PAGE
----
The Value of Distance in Editing

            You come across times when you need to self-edit your writing every day. It’s inevitable. Self-editing might not sound like anything to worry about, but it has hidden difficulties. The greatest obstacle is how easily you can miss a mistake because your brain knows your writing too well. There is a solution that can help you edit your work successfully. The answer is distance.

Why Distance Is Necessary

            You might be having a hard time imagining how distance can be valuable to you with your writing. As the author of your words, you know them better than anyone else. That knowledge is a natural outcome, but it can be detrimental to your editing. As an editor, you know your work too well, which can cause you to miss mistakes that another person might see. Distance from your writing makes it fresh to your mind again.

How to Create Distance

            There are a few ways you can create distance between you and your work. The first way is to put actual distance between you and the draft. Walk away from your writing for a time and focus on something else. The more time you can take away from your work, the better. I try to let a day go by without looking at my writing before I begin editing. When I do go back, I’m usually horrified by the number of mistakes in my draft. The distance helps me see what I couldn’t before. You don’t have to take a whole day away from your writing for the distance to benefit your editing. Any amount of time is helpful, but I would recommend at least taking thirty minutes away from your writing before you begin to edit it.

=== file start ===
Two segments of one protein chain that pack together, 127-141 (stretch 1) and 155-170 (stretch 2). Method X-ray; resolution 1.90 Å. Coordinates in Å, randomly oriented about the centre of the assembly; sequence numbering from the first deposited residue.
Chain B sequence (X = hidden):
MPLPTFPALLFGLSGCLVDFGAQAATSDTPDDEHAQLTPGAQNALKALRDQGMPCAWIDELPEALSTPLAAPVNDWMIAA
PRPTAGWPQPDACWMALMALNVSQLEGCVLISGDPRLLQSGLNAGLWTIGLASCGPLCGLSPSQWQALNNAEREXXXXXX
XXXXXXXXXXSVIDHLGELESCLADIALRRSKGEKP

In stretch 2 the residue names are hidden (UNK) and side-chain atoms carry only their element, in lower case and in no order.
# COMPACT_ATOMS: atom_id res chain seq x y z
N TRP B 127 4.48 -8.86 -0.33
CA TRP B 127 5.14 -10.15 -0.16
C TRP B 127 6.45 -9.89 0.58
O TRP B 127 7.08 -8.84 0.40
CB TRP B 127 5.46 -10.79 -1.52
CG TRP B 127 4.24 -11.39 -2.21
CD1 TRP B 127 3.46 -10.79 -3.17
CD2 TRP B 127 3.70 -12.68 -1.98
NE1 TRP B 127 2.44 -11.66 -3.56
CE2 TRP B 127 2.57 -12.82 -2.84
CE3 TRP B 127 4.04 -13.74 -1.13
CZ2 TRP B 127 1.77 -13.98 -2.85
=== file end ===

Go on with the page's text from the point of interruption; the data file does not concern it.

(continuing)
Another way to create distance is by altering the original so that the writing appears new to your brain. Disguising your draft is possible by changing fonts, font size, color, and spacing. I use eleven-point Lucida Sans Unicode in black single-spaced when I write. When I edit, I change the type to fourteen-point Courier New in light blue double-spaced. The changes are enough to make the article look completely different. Printing your work out and editing it manually with proofreader marks is also an option. I have not tried editing physical copy, though, because I write too much to make that a cost-effective option.


            When self-editing your work, distance is your friend. Put time and space between you and your writing so that you can approach the editing process with a fresh perspective. You can also create distance by changing the appearance of the draft so that it looks like a new work. Self-editing might be a tricky process, but it doesn’t have to be impossible if you take preventative steps.

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